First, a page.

Tuesday, 23 April 2013

Forcing 600 inner-city schoolkids on a rural Conservative community is just plain mean

Last week, I paid my second visit to Drumlanrig Castle, the home of the Duke and Duchess of Buccleuch and Queensberry. After ferrying us past paintings by Rembrandt and Frans Hals (the Leonardo is temporarily in the Scottish National Gallery after being stolen and recovered a few years back) our tour guide pointed out some damaged woodwork above a fireplace, caused by girls from a private boarding school playing netball while billeted there during the war.

The Duchess and her servants apparently kept the feral beasts out of the best rooms by making sinister noises to convince them that they were haunted (the ploy worked).

Of course, there was a good reason the destructive darlings were wreaking havoc in Dunlanrig in the first place - there was a war on, and when your country’s fighting for survival everyone’s expected to make sacrifices.

The only nation-threatening wars we’re facing at the moment are economic, cultural and political rather than military. And yet there’s a plan afoot to disrupt the lives of people who live in and around the lovely South Downs village of Stedham by creating a boarding school for six hundred teenagers from Stockwell in London. A 73-year old Tory councillor had to resign last week after objecting to the plan – he used the word “coloured”, which isn’t allowed these days, suggested the kids would all be at it like rabbits, and, for good measure, added that Pakistani children would “fail to rise to the top”, no matter what help they got.

Councillor John Cherry has - inevitably - been banished to the naughty step.

Simply put, locals don’t want their peaceful rural existence disrupted by a Monday-to-Friday influx of hundreds of inner city state school kids, and the National Trust has claimed that the plans will lead to “urbanisation” and “overdevelopment”.

The Great Liberal Establishment is, naturally, appalled that the locals aren’t relishing the prospect of being engulfed by hundreds of children who don’t look, act, speak or think like them. According to Education Secretary Michael Gove, the objectors are “trying to obstruct an inspirational project”. Well, it might be inspirational for the UK’s educational establishment, but I don’t see why the locals should be expected to derive inspiration from a scheme which won’t benefit them in any way, and which will undoubtedly make their lives less pleasant.

The Durand Academy, which is behind the scheme, claims that “when this councillor sees the hard work and commitment from ethnic minorities, I’m sure he will change his tune” – but why should a politician in a rural English community give a stuff about ethnic minorities? Why should he and the people who voted for him be asked to pitch in to solve the problems created by decades of uncontrolled immigration, inefficient policing, soft sentencing and daft left-wing education policies? If the people of Stedham wanted to grapple with these sorts of problems, surely they’d just move up to London?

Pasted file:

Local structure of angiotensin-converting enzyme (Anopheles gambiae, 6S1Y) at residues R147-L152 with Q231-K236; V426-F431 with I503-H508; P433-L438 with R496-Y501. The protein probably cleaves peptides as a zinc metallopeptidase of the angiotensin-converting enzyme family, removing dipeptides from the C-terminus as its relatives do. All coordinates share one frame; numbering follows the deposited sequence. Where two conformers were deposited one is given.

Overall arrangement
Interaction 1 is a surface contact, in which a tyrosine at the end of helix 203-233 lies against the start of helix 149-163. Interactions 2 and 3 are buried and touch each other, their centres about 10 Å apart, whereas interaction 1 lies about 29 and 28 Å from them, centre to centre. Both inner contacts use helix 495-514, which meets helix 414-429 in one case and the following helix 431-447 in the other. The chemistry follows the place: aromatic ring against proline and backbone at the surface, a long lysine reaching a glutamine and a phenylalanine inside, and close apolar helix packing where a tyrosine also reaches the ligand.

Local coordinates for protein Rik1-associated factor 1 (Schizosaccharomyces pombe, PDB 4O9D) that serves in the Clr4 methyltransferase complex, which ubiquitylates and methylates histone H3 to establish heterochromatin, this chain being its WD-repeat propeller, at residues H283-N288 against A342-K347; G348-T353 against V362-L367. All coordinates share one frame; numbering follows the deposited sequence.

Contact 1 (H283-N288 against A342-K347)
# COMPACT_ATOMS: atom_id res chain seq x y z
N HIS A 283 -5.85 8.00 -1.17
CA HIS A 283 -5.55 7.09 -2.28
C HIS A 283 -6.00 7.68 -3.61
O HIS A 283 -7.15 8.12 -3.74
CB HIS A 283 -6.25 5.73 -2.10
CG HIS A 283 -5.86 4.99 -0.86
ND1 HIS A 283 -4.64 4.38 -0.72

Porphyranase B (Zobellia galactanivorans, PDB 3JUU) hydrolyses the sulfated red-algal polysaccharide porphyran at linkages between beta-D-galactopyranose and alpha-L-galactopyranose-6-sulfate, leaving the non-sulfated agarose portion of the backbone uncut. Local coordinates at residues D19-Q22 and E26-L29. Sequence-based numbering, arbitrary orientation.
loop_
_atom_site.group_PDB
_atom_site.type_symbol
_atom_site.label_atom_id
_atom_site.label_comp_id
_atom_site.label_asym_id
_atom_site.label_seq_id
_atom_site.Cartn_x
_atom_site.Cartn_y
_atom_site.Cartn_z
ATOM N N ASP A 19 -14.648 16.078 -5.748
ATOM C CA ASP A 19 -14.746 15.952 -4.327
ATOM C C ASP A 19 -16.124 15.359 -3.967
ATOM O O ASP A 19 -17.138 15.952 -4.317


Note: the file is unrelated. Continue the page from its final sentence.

The most fatuous establishment attack on people who just want to be left alone comes from Antony Seldon, the master of Wellington College (fees: £31,500 per annum). He assures us that “this school will add enormously to the community. It will bring employment and the young people will keep the local environment tidy and go out and visit the elderly”. Yeah, sure. Naturally, Seldon compares the scheme to the evacuation of schoolchildren from London during the war – but, as I’ve pointed out, we’re not actually facing an existential threat, and London isn’t being bombed by the Luftwaffe.

Chris Woodhead, the former chief inspector of schools, talks sense, as usual. He praises Gove’s reforms, but adds: …I don’t think national initiatives should ride roughshod over local concerns. I’m a great supporter of nimbyism, because we should be pleased they are prepared to stand up and fight for something worth defending.”

I’m a nimby to the roots of my being. I choose to live where I do, I pay for the privilege, I don’t wish to be part of any exciting state initiative to help inner-city youngsters – and I don’t see why the people of Stedham should feel any differently. We all make sacrifices for those who are less fortunate than ourselves by paying a ludicrous amount of tax: that’s enough.

The state really isn't your friend.

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